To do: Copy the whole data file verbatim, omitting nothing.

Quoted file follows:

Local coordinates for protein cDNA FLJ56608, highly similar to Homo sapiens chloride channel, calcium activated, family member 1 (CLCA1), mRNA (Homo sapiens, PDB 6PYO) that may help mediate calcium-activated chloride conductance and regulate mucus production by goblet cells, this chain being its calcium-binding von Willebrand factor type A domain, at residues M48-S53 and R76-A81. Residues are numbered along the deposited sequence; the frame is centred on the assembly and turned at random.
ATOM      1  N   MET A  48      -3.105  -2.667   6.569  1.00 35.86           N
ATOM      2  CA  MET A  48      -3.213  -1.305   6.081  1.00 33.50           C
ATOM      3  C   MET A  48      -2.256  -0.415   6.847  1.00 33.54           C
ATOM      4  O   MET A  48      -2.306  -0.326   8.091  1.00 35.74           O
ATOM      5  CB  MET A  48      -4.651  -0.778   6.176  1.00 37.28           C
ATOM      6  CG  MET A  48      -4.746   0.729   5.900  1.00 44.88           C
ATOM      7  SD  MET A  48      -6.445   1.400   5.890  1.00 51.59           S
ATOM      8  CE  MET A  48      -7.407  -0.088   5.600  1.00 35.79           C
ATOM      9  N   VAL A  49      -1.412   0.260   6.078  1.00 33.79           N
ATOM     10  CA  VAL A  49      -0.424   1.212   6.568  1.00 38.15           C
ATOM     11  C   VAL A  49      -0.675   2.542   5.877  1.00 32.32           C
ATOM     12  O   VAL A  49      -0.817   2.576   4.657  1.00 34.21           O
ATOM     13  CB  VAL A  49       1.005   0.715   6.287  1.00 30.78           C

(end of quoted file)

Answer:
Local coordinates for protein cDNA FLJ56608, highly similar to Homo sapiens chloride channel, calcium activated, family member 1 (CLCA1), mRNA (Homo sapiens, PDB 6PYO) that may help mediate calcium-activated chloride conductance and regulate mucus production by goblet cells, this chain being its calcium-binding von Willebrand factor type A domain, at residues M48-S53 and R76-A81. Residues are numbered along the deposited sequence; the frame is centred on the assembly and turned at random.
ATOM      1  N   MET A  48      -3.105  -2.667   6.569  1.00 35.86           N
ATOM      2  CA  MET A  48      -3.213  -1.305   6.081  1.00 33.50           C
ATOM      3  C   MET A  48      -2.256  -0.415   6.847  1.00 33.54           C
ATOM      4  O   MET A  48      -2.306  -0.326   8.091  1.00 35.74           O
ATOM      5  CB  MET A  48      -4.651  -0.778   6.176  1.00 37.28           C
ATOM      6  CG  MET A  48      -4.746   0.729   5.900  1.00 44.88           C
ATOM      7  SD  MET A  48      -6.445   1.400   5.890  1.00 51.59           S
ATOM      8  CE  MET A  48      -7.407  -0.088   5.600  1.00 35.79           C
ATOM      9  N   VAL A  49      -1.412   0.260   6.078  1.00 33.79           N
ATOM     10  CA  VAL A  49      -0.424   1.212   6.568  1.00 38.15           C
ATOM     11  C   VAL A  49      -0.675   2.542   5.877  1.00 32.32           C
ATOM     12  O   VAL A  49      -0.817   2.576   4.657  1.00 34.21           O
ATOM     13  CB  VAL A  49       1.005   0.715   6.287  1.00 30.78           C